« on: August 07, 2014, 11:13:05 PM »
I speak from direct personal experience in the Kumbi, Mustang and also Eastern Bhutan. I bring my "travel triumvirate" of the 24-105 (used almost all the time), the 17-40 for interiors of temples, and the 70-200 f/4 IS for the occasional reach. Even with that tele, you'll likely do some cropping when you get home. Of the 3, the 24-105 was used for about 80% of my shots. Of course, you need to consider the weight and how much support you will have.
I also cannot emphasize the need for batteries. If you are camping, there will be very few opportunities to recharge the battery. Even if you stay in tea houses or lodges, there might not always be an ample power supply. I trek with 5 batteries and avoid chimping to prolong the battery life. The 5Diii powers up so quickly that I turn it off when not shooting. I don't bring a flash. I don't bring backup drives to save weight but carry a whole lot of memory cards. I delete nothing until I am off the trek. I do not bring a tripod but you might consider one of the combo hiking pole/monopods if you feel you need camera legs. The going can be tough. You will be at altitude. Don't expect to cover huge distances each day. Don't carry anything that is not needed. If support is an option for your trek, the locals who are quite accustomed to the altitude and weather can be hired to help carry your gear. This is not meant to be abusive to these folks but I live at about 1200 feet and they live at 9 or 10 thousand feet altitude. Carrying some of your gear is a great job for them. Do expect dust and do take appropriate precautions to protect your gear.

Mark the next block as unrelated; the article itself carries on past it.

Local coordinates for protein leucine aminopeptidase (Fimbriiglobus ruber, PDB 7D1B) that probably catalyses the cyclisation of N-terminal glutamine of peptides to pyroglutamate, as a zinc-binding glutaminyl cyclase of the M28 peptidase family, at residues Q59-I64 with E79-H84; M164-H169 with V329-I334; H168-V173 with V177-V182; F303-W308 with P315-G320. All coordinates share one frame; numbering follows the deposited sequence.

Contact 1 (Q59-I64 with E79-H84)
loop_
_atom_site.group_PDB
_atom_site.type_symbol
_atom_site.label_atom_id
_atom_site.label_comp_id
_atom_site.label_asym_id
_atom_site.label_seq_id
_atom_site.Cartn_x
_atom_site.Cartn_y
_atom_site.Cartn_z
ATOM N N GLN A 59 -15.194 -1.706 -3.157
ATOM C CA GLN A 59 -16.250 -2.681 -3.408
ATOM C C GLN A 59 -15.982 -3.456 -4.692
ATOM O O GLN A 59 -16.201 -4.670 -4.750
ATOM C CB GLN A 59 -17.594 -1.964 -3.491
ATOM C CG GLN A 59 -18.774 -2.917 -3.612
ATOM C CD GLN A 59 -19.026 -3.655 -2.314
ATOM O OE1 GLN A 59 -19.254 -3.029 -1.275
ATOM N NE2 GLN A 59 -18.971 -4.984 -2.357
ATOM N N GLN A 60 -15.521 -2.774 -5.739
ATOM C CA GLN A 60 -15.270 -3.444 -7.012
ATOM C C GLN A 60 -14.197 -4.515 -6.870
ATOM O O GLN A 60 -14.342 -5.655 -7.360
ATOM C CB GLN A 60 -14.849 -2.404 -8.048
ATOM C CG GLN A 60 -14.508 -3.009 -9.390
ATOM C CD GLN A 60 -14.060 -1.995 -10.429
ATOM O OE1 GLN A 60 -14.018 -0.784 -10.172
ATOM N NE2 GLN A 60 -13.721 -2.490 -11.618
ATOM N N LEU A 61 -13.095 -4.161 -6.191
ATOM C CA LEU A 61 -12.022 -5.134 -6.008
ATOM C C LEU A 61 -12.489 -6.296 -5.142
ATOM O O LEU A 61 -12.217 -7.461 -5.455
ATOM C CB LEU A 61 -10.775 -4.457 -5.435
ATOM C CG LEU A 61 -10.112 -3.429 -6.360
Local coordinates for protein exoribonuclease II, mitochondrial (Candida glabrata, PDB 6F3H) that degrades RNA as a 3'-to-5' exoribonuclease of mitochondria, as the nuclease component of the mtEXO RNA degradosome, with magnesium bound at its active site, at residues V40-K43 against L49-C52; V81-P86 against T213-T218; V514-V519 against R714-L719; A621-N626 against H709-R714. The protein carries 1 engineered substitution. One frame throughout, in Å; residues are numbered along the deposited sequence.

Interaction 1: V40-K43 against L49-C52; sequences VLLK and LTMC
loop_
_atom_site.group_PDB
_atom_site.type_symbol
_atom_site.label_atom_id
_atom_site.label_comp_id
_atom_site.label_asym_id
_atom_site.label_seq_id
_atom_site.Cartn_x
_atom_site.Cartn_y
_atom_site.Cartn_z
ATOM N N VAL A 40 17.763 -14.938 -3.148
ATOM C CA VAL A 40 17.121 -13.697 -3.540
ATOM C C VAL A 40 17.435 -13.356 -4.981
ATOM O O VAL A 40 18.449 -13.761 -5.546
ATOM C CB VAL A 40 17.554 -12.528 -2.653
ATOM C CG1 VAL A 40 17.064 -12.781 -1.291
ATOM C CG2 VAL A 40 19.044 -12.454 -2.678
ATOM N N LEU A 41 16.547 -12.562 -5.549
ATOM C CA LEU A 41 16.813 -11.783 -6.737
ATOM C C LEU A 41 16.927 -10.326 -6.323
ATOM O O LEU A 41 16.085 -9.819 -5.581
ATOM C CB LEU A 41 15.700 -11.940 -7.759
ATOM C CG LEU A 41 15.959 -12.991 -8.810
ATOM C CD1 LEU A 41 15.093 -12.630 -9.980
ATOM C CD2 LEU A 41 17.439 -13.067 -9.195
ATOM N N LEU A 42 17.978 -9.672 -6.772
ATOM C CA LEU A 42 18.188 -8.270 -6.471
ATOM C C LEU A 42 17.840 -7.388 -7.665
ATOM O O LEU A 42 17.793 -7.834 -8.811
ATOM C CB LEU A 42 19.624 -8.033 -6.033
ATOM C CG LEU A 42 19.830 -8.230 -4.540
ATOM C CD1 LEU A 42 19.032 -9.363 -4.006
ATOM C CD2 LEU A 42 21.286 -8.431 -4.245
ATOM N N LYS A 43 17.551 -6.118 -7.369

Obviously, this all depends on your shooting style and where you will be. If I sounded negative in my comments above, I don't mean to. The Himalaya is an amazing place. The regions in Mustang are a very desolate high desert with incredible cave monasteries while the Eastern area in Bhutan is plush and green with isolated villages. The people are stalwart and amazing. The Tibetan Buddhist culture and temples are fascinating. The weather is unpredictable. If I had to sum up my experiences in Nepal and Bhutan in one word it would be, "Magic." Feel free to PM me if you want any specifics.